The Client-Centred Model for Equipment Prescription is a model that guides the use and efficacy of equipment that therapists prescribe for individuals with physical dysfunction. To determine the need and to ensure the successful use of the equipment, the therapists need to firstly ask a few suggested questions regarding the assessment (e.g., Is the client able to cognitively use equipment?), treatment (e.g., Can adapted techniques replace this device?), equipment (e.g., Is the equipment economical and cost effective?), and reimbursement (e.g., Have I clearly documented that the equipment is reasonable and necessary?). Then the therapists need to understand the clients’ goal and lifestyle on which performance area could be improved, identify the strengths, and consider compensatory methods that could lead to improved performance. In order to achieve an effective equipment prescription process, the therapists respect and acknowledge the opinions and values of the clients and their family. After obtaining all aspects of information, the therapists undergo their treatment to improve the problems, maximize the strengths, introduce the equipment, and document for reimbursement. Re-assessment is also needed to examine the effectiveness of the treatment provided. Finally, the therapists obtain the level of function, need, and benefit before and after the use of the prescribed equipment, and decide whether the equipment will be used continuously.
Domain of occupation
To apply the model, the personal, cultural and physical aspects of the planned environment should be taken into consideration.
Smith, R. (1995). A client-centered model for equipment prescription (client's values and roles, effective use of adaptive equipment). Occupational Therapy In Health Care, 9, 39-52.
This model presents a hierarchy of family-therapist involvement in occupational therapy services, with associated attitudes, specific knowledge, and skills that enable therapists to operate at each level.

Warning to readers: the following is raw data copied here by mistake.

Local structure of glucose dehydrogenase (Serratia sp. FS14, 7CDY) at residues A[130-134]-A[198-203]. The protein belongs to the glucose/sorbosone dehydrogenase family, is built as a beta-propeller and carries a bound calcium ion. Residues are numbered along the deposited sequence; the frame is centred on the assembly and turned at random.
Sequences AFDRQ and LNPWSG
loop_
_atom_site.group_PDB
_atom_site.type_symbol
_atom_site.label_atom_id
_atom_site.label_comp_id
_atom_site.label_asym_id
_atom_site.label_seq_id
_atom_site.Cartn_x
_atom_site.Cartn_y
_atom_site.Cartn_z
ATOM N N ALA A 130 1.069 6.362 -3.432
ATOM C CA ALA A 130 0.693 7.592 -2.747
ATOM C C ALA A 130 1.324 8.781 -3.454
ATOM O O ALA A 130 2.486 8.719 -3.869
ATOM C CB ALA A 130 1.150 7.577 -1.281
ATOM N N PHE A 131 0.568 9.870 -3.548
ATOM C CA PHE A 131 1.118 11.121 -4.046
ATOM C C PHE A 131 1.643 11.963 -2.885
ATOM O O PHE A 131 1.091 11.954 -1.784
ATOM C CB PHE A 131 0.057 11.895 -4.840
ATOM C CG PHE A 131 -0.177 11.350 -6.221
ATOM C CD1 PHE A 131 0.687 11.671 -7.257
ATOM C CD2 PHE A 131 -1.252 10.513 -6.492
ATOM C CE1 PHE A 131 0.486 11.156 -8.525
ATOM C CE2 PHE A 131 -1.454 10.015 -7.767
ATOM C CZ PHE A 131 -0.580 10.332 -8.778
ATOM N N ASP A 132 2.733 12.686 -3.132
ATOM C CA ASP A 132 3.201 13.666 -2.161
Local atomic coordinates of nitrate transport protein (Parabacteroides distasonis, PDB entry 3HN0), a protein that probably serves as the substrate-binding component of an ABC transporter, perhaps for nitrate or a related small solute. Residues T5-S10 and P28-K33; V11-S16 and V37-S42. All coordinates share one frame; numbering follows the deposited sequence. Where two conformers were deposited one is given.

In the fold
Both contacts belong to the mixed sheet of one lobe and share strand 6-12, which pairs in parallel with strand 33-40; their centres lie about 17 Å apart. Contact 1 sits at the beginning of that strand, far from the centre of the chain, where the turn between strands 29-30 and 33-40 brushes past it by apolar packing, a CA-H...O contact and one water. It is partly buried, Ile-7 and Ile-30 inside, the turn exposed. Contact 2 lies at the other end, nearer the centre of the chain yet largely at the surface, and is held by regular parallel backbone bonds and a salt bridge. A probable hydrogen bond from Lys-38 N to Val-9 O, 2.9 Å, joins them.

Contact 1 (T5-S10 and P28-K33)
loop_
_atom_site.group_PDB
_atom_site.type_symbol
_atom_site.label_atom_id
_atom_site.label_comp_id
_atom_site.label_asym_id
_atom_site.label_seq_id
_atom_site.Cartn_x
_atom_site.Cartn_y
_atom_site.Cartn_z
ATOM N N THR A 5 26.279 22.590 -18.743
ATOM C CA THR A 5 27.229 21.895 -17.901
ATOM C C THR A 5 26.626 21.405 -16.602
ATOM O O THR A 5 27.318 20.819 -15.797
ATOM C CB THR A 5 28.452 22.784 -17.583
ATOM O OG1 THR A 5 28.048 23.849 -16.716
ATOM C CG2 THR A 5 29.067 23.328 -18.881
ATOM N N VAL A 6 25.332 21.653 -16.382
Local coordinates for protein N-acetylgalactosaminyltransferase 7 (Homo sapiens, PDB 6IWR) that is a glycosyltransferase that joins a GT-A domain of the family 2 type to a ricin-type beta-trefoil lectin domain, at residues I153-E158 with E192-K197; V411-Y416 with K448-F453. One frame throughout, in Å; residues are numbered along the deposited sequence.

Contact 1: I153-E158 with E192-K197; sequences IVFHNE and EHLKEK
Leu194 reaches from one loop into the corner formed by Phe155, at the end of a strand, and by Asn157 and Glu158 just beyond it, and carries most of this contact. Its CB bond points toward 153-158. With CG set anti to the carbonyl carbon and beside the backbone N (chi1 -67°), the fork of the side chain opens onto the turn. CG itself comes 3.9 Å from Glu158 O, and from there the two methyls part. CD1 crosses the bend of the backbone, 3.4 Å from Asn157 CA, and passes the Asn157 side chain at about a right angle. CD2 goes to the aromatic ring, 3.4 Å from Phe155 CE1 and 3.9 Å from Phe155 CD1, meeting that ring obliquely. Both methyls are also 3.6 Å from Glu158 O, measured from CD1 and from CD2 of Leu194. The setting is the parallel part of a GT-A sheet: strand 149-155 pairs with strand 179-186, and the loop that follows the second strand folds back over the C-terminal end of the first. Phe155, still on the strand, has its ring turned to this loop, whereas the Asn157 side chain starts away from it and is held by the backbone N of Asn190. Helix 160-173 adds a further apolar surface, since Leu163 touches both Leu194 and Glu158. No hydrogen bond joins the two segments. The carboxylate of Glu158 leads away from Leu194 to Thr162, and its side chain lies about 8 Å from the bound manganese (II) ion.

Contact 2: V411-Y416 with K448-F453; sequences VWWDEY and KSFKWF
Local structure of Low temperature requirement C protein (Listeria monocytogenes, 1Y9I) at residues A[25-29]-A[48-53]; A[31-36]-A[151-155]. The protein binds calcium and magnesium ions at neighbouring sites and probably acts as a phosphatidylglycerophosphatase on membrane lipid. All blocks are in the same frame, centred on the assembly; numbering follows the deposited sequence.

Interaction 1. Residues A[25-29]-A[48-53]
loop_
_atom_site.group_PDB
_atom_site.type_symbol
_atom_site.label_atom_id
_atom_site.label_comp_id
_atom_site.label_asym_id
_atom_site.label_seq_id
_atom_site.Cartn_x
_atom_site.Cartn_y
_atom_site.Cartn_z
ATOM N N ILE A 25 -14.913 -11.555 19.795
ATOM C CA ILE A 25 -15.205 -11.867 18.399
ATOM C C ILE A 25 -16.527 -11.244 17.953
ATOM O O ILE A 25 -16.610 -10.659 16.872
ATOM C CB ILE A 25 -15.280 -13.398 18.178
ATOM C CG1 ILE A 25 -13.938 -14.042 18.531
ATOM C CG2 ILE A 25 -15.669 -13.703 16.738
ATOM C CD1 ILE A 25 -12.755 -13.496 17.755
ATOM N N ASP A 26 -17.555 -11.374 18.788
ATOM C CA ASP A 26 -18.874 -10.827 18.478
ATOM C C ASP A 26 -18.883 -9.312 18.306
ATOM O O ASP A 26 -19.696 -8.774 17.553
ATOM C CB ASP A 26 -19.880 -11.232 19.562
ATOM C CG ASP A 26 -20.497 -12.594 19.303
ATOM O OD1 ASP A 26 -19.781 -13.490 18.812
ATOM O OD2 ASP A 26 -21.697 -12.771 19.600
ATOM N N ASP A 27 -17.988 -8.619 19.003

The first level, no family involvement, outlines the traditional medical model of intervention. This level focuses on technical skills which are expected of entry-level therapists, with no awareness of the role of the family and client’s social context. It provides the basis for alternative types of family involvement.
The Functional Model of Cognitive Rehabilitation (FMCR) applies general concepts from the Canadian Model of Occupational Performance (CMOP). It aims to complement to the CMOP for choosing, organizing, and performing useful and perceived meaningful occupations in order to addresses the cognitive performance component. In the CMOP, the cognitive performance components include perception, concentration, memory, comprehension, and judgement. The FMCR recognizes the dynamic interaction between clients and their environments (physical, cultural, and social).
Moyers Model is a model that helps to treat people with alcohol dependence. This model suggests that alcohol dependence is resulted from a complex interaction of causal factors. These factors may include genetic predisposition, negative character development/experience in family history, which lead to impaired interpersonal and coping skills, availability of alcohol, peer group affiliation and social norms that accept and promote use of alcohol.
This frame of reference identifies functions and dysfunctions in five areas of handwriting for children, including proximal posture, components, use of writing tools, grasp, and handwriting. Good proximal control is required for functional and effective distal control of the writing tools. Either excessive postural stability or lack of postural stability during writing tasks is considered as dysfunctions. Components including ocular-motor skills, attention, and memory are considered as essential.
Sensory Integration Theory aims to explain behaviors, plan intervention, and predict behavioral change through intervention, and provide specific intervention strategies to remediate the underlying sensory issues that affect functional performance. It purposes therapeutic interventions that incorporate sensation to affect multi-sensory perception to influence learning and behavior, as the central nervous system does not process sensory information in isolation.